(This article belongs to the Special Issue Integrated Pest Management of Field Crops)
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Article
Farmers’ Knowledge and Management Practices of Fall Armyworm, Spodoptera frugiperda (J.E. Smith) in Benin, West Africa
Agriculture 2020, 10(10), 430; https://doi.org/10.3390/agriculture10100430 - 25 Sep 2020
Cited by 5 | Viewed by 955
Abstract
Spodoptera frugiperda has caused significant losses of farmer income in sub-Saharan countries since 2016. This study assessed farmers’ knowledge of S. frugiperda, their perceptions and management practices in Benin. Data were collected through a national survey of 1237 maize farmers. Ninety-one point [...] Read more.
Spodoptera frugiperda has caused significant losses of farmer income in sub-Saharan countries since 2016. This study assessed farmers’ knowledge of S. frugiperda, their perceptions and management practices in Benin. Data were collected through a national survey of 1237 maize farmers. Ninety-one point eight percent of farmers recognized S. frugiperda damage, 78.9% of them were able to identify its larvae, and 93.9% of the maize fields were infested. According to farmers, the perceived yield losses amounted to 797.2 kg/ha of maize, representing 49% of the average maize yield commonly obtained by farmers. Chi-square tests revealed that the severity of the pest attacks was significantly associated with cropping practices and types of grown maize varieties. About 16% of farmers identified francolin (Francolinus bicalcaratus), village weaver (Ploceus cucullatus), and common wasp (Vespula vulgaris) as natural enemies and 5% of them identified yellow nutsedge, chan, shea tree, neem, tamarind, and soybean as repellent plants of S. frugiperda. Most farmers (91.4%) used synthetic pesticides and 1.9% of them used botanical pesticides, which they found more effective than synthetic pesticides. Significant relationships exist between farmers’ management practices, their knowledge, organization membership, and contact with research and extension services. More research is required to further understand the effectiveness of botanical pesticides made by farmers against S. frugiperda and to refine them for scaling-up. Full article
(This article belongs to the Special Issue Integrated Pest Management of Field Crops)
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Review

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Review
Alternative Strategies for Controlling Wireworms in Field Crops: A Review
Agriculture 2021, 11(5), 436; https://doi.org/10.3390/agriculture11050436 - 11 May 2021
Cited by 2 | Viewed by 1450
Abstract
Wireworms, the soil-dwelling larvae of click beetles (Coleoptera: Elateridae), comprise major pests of several crops worldwide, including maize and potatoes. The current trend towards the reduction in pesticides use has resulted in strong demand for alternative methods to control wireworm populations. This review [...] Read more.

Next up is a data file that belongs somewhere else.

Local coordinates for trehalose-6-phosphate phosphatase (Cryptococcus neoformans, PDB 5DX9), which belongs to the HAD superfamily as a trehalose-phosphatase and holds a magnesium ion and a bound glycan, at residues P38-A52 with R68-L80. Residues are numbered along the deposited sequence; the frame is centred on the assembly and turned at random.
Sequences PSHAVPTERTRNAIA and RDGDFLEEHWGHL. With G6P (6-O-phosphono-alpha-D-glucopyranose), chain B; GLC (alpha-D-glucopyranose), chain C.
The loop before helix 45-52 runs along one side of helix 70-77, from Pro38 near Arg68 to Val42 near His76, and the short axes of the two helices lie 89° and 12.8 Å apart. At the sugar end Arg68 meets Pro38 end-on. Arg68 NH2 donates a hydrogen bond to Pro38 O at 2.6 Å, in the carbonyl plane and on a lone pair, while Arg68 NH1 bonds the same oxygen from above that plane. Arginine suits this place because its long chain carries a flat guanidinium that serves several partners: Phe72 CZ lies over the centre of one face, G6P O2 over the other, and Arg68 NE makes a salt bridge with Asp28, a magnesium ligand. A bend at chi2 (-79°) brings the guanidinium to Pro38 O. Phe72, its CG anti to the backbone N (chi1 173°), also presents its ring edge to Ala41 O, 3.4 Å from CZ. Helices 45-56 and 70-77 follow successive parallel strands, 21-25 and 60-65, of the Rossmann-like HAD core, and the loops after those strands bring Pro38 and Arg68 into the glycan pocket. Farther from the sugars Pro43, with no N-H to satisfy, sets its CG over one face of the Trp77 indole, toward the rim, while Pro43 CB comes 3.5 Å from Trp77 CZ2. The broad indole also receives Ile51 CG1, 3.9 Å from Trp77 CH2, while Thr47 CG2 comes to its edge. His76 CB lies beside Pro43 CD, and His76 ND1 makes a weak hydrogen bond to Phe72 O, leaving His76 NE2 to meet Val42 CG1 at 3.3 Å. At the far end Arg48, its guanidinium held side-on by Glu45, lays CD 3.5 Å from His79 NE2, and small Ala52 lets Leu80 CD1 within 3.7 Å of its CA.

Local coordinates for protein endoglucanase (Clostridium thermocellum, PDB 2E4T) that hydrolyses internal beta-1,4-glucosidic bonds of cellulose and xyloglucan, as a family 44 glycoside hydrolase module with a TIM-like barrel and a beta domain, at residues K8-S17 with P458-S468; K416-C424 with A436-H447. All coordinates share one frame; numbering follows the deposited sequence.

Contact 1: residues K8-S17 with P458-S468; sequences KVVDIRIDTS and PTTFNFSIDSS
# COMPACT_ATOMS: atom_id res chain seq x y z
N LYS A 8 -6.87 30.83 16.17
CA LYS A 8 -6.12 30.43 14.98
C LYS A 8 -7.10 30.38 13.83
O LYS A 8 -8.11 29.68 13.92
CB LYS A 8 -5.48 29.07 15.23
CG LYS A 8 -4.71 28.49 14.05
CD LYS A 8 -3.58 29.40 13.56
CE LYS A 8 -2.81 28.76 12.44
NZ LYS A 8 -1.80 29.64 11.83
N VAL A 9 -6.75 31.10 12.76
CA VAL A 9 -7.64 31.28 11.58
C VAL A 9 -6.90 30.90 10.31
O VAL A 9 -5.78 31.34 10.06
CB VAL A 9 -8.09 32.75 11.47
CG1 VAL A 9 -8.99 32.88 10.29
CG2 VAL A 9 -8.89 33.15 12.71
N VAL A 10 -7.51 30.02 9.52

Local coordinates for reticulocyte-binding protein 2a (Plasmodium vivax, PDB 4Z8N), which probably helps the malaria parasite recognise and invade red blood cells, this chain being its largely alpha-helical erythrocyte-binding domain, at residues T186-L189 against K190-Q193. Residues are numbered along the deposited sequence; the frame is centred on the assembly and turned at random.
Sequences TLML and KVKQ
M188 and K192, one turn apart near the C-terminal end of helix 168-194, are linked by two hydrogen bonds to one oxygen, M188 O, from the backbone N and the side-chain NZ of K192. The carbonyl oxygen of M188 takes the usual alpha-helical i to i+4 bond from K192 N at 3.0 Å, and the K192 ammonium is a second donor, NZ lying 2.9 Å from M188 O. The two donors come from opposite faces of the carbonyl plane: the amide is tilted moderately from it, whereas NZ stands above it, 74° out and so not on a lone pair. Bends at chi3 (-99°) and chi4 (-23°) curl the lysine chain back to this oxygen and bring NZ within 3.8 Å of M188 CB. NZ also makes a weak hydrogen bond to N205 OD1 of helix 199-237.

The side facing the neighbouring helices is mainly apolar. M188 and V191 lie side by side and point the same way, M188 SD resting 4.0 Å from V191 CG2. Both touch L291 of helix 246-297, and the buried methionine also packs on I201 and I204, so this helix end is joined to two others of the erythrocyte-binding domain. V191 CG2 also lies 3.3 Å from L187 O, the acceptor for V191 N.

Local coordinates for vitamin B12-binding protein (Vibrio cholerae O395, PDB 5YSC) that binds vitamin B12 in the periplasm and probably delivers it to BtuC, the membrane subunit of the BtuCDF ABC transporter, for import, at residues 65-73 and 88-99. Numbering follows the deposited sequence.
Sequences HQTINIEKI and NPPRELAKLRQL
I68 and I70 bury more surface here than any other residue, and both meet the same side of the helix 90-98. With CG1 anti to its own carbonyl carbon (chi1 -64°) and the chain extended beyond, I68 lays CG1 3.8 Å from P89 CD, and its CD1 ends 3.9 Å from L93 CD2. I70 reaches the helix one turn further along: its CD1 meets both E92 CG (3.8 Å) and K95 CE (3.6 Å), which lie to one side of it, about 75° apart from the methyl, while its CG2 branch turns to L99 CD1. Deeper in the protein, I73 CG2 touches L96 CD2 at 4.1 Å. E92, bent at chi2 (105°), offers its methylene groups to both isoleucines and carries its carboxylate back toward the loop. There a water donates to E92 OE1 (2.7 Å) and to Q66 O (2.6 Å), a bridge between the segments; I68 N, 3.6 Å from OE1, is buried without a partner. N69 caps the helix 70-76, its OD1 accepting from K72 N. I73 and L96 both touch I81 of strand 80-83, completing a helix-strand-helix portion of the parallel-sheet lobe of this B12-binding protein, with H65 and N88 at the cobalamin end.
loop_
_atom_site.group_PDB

Wireworms, the soil-dwelling larvae of click beetles (Coleoptera: Elateridae), comprise major pests of several crops worldwide, including maize and potatoes. The current trend towards the reduction in pesticides use has resulted in strong demand for alternative methods to control wireworm populations. This review provides a state-of-the-art of current theory and practice in order to develop new agroecological strategies. The first step should be to conduct a risk assessment based on the production context (e.g., crop, climate, soil characteristics, and landscape) and on adult and/or larval population monitoring. When damage risk appears significant, prophylactic practices can be applied to reduce wireworm abundance (e.g., low risk rotations, tilling, and irrigation). Additionally, curative methods based on natural enemies and on naturally derived insecticides are, respectively, under development or in practice in some countries. Alternatively, practices may target a reduction in crop damage instead of pest abundance through the adoption of selected cultural practices (e.g., resistant varieties, planting and harvesting time) or through the manipulation of wireworm behavior (e.g., companion plants). Practices can be combined in a global Integrated Pest Management (IPM) framework to provide the desired level of crop protection. Full article
(This article belongs to the Special Issue Integrated Pest Management of Field Crops)
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Review
Alternatives to Synthetic Insecticides in the Control of the Colorado Potato Beetle (Leptinotarsa decemlineata Say) and Their Environmental Benefits
Agriculture 2020, 10(12), 611; https://doi.org/10.3390/agriculture10120611 - 08 Dec 2020
Cited by 2 | Viewed by 907
Abstract
In this study, we review the wide range of alternative control methods used to this day to control the Colorado potato beetle (Leptinotarsa decemlineata Say), the biggest potato pest globally. We further categorize and highlight the advantages and disadvantages of each method [...] Read more.
In this study, we review the wide range of alternative control methods used to this day to control the Colorado potato beetle (Leptinotarsa decemlineata Say), the biggest potato pest globally. We further categorize and highlight the advantages and disadvantages of each method by comparing them to conventional insecticides. In a second step, we point out the current knowledge about positive and negative impacts of using alternative control methods. By this, we illustrate how alternative control methods, farmers’ activities, and environmental factors (e.g., biodiversity and ecosystem health) are heavily linked in a cycle with self-reinforcing effects. In detail, the higher the acceptance of farmers to use alternative control methods, the healthier the ecosystem including the pest’s enemy biodiversity. The following decrease in pest abundance possibly increases the yield, profit, and acceptance of farmers to use less conventional and more alternative methods. Overall, we try to balance the positive and negative sides of alternative control methods and combine them with current knowledge about environmental effects. In our view, this is a fundamental task for the future, especially in times of high species loss and increasing demand for environmentally friendly agriculture and environmentally friendly products. Full article
(This article belongs to the Special Issue Integrated Pest Management of Field Crops)